This is the first issue of “Day in the company of” — a new photo essay and diary series in which Eater spends the day in a given London locale with a chef, restaurateur, server, or producer.
First up is the head chef and owner of Eater London’s restaurant of the year, Joké Bakare at Chishuru in Brixton.
Adejoké – Joké – Bakare opened her debut restaurant in Brixton a mere six weeks before lockdown forced her to close. That was in September 2020 at a time when restrictions had begun to ease, the autumn after Londoners had spent their summer “eating out to help out”.
Chishuru’s first spell open would be cut short sooner than anyone would have imagined — with hindsight, an inopportune moment to open a restaurant. And yet, Bakare carried on as best as she and her small team could at the space in Brixton Market: Swiftly moving into the meal kit business to sustain an income, and remaining in touch with her customers, cooking and collaborating with others in the city before finally reopening Chishuru’s dining room in May 2021. Dishes like pork belly asun with charcoal-grilled peppers and onions, jollof rice, kale salad; bavette with ghee and yaji; cassava fritters; and degue with pear exhibit the chef’s talent for executing dishes which integrate Nigerian ingredients and the singular flavour profiles of West African culinary traditions with Joké’s innovations in London in 2022.
Earlier this year, Eater spent the day with Bakare as she arrived at the restaurant, shopped locally for ingredients, prepared for service, and then opened for customers.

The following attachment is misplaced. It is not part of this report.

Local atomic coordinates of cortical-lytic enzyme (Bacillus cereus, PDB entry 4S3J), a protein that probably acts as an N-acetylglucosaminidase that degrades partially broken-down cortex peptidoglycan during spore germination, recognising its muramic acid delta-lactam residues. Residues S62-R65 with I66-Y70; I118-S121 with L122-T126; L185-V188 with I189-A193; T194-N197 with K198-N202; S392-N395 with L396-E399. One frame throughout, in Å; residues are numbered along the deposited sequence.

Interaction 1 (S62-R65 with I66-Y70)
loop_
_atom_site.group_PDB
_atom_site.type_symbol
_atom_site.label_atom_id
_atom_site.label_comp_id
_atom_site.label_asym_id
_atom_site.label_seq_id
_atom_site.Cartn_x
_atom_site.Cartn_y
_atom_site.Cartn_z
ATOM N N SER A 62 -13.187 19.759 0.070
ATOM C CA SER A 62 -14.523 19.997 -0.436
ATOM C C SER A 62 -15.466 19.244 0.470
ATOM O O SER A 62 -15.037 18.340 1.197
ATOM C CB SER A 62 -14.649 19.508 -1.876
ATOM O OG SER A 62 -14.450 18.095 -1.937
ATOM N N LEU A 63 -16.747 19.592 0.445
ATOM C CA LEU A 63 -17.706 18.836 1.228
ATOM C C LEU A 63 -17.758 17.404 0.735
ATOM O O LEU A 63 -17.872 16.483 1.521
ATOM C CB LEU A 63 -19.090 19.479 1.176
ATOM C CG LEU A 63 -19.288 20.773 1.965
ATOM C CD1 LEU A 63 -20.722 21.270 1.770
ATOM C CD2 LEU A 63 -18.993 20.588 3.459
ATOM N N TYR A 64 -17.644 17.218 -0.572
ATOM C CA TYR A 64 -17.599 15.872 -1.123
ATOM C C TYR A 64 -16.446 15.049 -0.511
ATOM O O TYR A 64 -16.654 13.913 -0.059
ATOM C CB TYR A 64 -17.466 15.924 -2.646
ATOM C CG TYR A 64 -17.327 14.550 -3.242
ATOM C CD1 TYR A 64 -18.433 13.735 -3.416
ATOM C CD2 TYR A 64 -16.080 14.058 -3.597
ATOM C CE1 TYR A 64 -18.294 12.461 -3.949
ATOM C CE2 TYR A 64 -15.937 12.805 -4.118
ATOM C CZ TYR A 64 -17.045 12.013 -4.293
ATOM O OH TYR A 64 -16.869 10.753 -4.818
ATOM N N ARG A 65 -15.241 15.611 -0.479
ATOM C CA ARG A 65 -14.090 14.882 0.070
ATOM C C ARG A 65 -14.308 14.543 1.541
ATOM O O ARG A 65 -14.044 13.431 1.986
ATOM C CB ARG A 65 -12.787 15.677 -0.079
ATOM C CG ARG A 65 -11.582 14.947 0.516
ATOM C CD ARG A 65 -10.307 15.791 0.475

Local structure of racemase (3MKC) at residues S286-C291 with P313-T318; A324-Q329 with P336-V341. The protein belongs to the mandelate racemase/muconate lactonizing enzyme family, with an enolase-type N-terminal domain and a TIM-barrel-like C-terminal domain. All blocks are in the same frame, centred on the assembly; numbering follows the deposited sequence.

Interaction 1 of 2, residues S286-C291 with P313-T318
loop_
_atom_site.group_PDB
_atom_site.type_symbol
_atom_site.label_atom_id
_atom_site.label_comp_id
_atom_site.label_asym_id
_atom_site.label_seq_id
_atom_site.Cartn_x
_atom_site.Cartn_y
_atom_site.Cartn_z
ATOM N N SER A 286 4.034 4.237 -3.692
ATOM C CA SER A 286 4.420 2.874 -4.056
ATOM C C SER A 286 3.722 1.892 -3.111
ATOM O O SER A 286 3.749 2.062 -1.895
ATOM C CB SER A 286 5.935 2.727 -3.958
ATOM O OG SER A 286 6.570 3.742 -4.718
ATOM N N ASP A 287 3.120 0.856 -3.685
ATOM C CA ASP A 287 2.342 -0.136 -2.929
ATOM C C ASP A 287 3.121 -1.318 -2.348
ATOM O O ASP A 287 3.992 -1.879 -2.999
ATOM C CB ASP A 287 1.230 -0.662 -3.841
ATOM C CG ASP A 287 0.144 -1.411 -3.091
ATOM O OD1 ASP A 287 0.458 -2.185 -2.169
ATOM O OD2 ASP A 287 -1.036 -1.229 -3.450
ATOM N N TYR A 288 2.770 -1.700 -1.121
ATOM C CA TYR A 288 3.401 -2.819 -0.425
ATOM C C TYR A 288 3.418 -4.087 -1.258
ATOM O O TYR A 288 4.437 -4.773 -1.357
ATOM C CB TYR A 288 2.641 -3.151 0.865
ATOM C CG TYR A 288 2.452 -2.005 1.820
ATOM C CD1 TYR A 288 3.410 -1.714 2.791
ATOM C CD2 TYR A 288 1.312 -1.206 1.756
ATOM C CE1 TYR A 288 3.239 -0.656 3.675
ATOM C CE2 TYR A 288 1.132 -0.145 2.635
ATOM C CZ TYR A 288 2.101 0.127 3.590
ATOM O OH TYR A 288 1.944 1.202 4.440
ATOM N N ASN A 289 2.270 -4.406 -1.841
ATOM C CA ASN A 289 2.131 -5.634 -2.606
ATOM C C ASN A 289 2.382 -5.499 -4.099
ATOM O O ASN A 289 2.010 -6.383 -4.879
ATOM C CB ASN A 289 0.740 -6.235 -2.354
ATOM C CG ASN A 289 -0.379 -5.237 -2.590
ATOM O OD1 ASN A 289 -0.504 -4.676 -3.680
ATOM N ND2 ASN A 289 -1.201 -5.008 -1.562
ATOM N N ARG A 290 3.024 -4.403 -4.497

Shopping, prepping, admin, look at the bookings for the day, orders food from suppliers, makes phone calls.
Bakare gets plantain from the Afghans who own Azziz in Brixton market. She refers to the “Chinese guy” from whom she gets panko and just odds and ends from. “I’ve been adopted,” she says. “I’m learning Cantonese now. One word at a time.”
“One thing I’m gonna miss when I leave Brixton... it’s such a vibrant place and everyone is so friendly,” she says. The plan is to eventually move out of the Brixton location. “This place is so small, a 20-seater. We want to grow and do more things.”
Currently, Bakare uses the market for much of what she uses in the restaurant. But “speciality things like cassava flour, rice ...” are ordered in, she says. “I still get yaji from Nigeria because I still don’t trust anyone [here, in the U.K.]”
However, recently there have been problems with Nigerian suppliers in the north of the country — where Bakare grew up — because of sectarianism. Fonio, a staple grass grain, is now particularly difficult to get, Bakare explains. Ordinarily it would have been sourced from a women’s cooperative but they can’t get to the farm.
Bakare makes ice cream daily; at the same time, fresh fish arrives from Celtic fish supplier in Devon and Cornwall; so too does meat from H.G. Walter, including duck hearts and bavette steaks, the latter to be dusted with that yaji.
From 11 a.m.
Prepping, slicing vegetables, roasting / burning the peppers, onions for omoebe, a black soup from the Edo state of Nigeria. All that work is done on the charcoal grill.
Bakare continues prepping and doing last minute shopping for the service that evening.
12 / 1 p.m.
Floor staff lay the tables.
(One hour before opening) staff have late lunch/dinner, either a takeaway or when she has capacity, Bakare cooks staff food. On this occasion, McDonald’s was the order of the day, the staff’s choice.
“When I [buy McDonald’s], the GM says I’m spending money and spoiling the staff,” Bakare concedes.
From 6 p.m.
Customers arrive and service starts.
Bakare and the staff expect last customers to leave.
After the clean down, the team is done.
“It’s a long day,” Bakare says. “Maybe it hasn’t hit yet but i enjoy it. It’s such a privilege — I love cooking for people and seeing them enjoy the food. I honestly enjoy feeding people.”